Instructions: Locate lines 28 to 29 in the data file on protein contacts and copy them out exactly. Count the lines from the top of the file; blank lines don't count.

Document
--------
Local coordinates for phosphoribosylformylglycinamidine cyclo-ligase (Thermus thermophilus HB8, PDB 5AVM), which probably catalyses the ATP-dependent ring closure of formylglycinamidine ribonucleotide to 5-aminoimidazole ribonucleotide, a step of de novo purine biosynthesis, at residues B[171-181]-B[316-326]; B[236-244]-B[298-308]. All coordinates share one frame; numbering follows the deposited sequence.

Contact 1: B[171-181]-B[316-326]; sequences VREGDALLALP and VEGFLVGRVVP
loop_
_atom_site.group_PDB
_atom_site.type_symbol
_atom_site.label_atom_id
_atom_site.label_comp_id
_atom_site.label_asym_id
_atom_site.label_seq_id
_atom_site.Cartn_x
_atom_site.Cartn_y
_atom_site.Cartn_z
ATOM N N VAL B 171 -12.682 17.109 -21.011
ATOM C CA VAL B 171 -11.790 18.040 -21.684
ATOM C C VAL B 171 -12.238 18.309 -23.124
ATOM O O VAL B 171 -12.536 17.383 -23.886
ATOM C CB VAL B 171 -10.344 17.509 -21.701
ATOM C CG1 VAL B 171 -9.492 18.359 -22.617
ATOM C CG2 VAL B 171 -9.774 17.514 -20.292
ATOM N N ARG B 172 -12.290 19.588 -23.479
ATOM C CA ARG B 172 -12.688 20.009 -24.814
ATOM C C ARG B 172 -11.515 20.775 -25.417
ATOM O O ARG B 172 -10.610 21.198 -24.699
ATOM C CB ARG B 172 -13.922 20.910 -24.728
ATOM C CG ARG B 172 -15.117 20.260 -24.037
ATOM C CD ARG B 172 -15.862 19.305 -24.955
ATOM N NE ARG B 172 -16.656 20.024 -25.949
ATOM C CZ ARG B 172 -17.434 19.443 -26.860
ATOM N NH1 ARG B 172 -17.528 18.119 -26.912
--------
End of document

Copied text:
ATOM C CZ ARG B 172 -17.434 19.443 -26.860
ATOM N NH1 ARG B 172 -17.528 18.119 -26.912